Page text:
We all know the feeling. You hear the rumble of the mail truck, and after it trundles away, you open your mailbox to find one of the big envelopes. It’s too tall to be a bill, and too fat to be a birthday card. Congratulations! It’s the quarterly portfolio statement from your broker!
But if you open it, you might find bad news.
Wouldn’t it be great, though, to know in your heart that the news won’t be too bad? To feel confident that, even if the market is down, your stocks probably didn’t go down as much as everyone else’s did?
To help you achieve this kind of confidence, we’ve put together a stock screen and tasked it with finding stocks possessing three attributes that may ease your fears over checking your portfolio:
- Reasonably large, established companies with recognizable brand names (i.e. no “penny stocks”).
- Stocks that don’t zig and zag with every wobble in the stock market, showing a beta of less than 1.0.
- Companies that don’t cost a lot — at least 20% cheaper than the stock market’s 25.4 P/E ratio.
What follows, I think, are three stocks that fit the bill. Go ahead — read on and see if you agree.
Valued at $9.3 billion in market capitalization, Mobile TeleSystems (MTS) is far and away the largest stock we’ll be looking at today. MTS generates $7.7 billion in annual sales and earns an 11.1% net profit margin on those sales — $860 million last year. It also does a good job of sharing that wealth with its share holders. According to data from S&P Global Market Intelligence, MTS’s annual dividend yield is 10.3% — nearly five times the average 2.1% dividend yield of U.S. companies on the S&P 500, and twice what more familiar telecoms like AT&T and Verizon are paying.
Priced at just 10.8 times earnings, Mobile TeleSystems stock is also less than half as expensive as the average S&P stock. Yet despite the cheap price, MTS stock sports a beta of 0.97, which is slightly less volatile than the average stock. That fact may lend an investor confidence that MTS stock will perform better in declining markets than other stocks might. At the same time, analysts see a good chance that MTS will grow nicely in expanding markets — its projected growth rate on S&P Global is a very respectable 9.2%.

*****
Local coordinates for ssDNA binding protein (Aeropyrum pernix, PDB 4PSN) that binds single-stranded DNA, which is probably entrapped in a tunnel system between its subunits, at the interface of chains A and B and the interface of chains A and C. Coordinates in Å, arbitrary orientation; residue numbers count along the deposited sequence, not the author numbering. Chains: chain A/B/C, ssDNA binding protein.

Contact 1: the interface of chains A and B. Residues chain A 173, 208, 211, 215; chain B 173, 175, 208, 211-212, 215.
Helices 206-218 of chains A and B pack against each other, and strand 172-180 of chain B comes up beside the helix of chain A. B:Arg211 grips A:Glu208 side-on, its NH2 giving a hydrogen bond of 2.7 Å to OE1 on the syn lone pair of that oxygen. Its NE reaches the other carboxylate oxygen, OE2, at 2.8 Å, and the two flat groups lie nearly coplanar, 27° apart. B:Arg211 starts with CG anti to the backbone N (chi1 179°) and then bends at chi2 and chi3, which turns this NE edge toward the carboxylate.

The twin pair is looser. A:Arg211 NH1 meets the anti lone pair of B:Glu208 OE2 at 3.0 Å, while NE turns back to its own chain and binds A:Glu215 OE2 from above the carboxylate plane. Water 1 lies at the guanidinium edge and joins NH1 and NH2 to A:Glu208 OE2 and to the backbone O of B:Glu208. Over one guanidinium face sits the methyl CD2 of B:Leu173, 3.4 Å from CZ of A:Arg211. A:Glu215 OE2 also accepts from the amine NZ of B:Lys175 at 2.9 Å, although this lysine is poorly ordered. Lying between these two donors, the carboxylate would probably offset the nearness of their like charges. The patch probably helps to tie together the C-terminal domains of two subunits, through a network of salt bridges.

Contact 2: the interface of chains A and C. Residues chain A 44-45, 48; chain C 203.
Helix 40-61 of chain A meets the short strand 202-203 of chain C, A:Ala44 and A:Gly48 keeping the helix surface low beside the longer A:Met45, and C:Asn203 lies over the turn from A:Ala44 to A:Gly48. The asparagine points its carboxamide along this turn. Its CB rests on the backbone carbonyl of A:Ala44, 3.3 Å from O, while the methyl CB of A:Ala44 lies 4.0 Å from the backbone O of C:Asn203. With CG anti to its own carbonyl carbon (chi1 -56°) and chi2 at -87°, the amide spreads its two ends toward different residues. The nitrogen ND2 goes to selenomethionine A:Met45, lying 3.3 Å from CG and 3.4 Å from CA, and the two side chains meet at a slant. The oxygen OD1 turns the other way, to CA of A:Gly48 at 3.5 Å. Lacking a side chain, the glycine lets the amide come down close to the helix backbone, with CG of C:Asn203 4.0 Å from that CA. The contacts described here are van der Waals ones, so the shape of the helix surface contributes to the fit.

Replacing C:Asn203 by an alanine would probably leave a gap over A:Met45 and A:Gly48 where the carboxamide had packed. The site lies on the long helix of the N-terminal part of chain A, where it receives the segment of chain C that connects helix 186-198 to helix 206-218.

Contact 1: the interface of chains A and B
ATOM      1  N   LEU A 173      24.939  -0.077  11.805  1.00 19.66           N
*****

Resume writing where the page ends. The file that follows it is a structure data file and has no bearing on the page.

American Outdoor Brands
Our second stock name today has no dividend — but a record of stability even better than that of Mobile TeleSystems. If MTS is less volatile than average with its 0.97 beta, then American Outdoor Brands (NASDAQ:AOBC) should be downright sedentary with a beta of 0.17 — five times below the average. It’s also one heck of a cheap stock.
Priced at just $1.3 billion in total market cap, American Outdoor Brands — the company formerly known as Smith & Wesson — costs less than 10 times earnings today. Why so cheap? The stock has taken a short-term hit this year as investors adjusted their expectations to the fact that Hillary Clinton is not going to be President, and that gun regulation does not look imminent. That removes a certain sense of urgency that has, in past changes of administration, incentivized gun aficionados to rush out and stock up on guns ‘n’ ammo “just in case.”
But this doesn’t mean that American Outdoor Brands won’t grow in future years. In fact, analysts who follow the stock are pretty sure the company can maintain earnings growth rates close to 14% over the next five years — a fact that makes the stock’s sub-10 price-to-earnings (P/E) ratio look very cheap indeed.
Safety Insurance Group
Last but not least, we’ll end with a company whose name promises the embodiment of a “safe” stock — Safety Insurance Group (NASDAQ:SAFT).
This provider of home and auto insurance sports a nice, round, $1 billion market capitalization that’s just a bit larger than its $825 million in annual revenues. With $64 million in trailing profit, it sells for a very reasonable 16 times earnings — 37% cheaper than the average stock on the S&P 500. It’s also a very reliable profits generator.
Over the past five years, S&P Global data shows that Safety Insurance tends to report about $4 a year in profits, sometimes a bit more, sometimes a bit less (once, a lot less — Safety lost $0.93 in 2015, but quickly bounced back again in 2016.) The stock’s 0.76 beta shows that it has historically been a steadier performer than most other stocks, as well, which may indicate that investors like the company’s steady performance.
One imagines that Safety Insurance Group’s large dividend is also attractive to investors. At 4.2%, Safety stock yields twice the market average. Analysts who follow the stock expect to see Safety report $4 a share again this year, and grow that to $4.15 in 2018. Whether it accomplishes this or not, though, Safety’s big fat dividend yield should certainly make you smile when you open your next portfolio statement.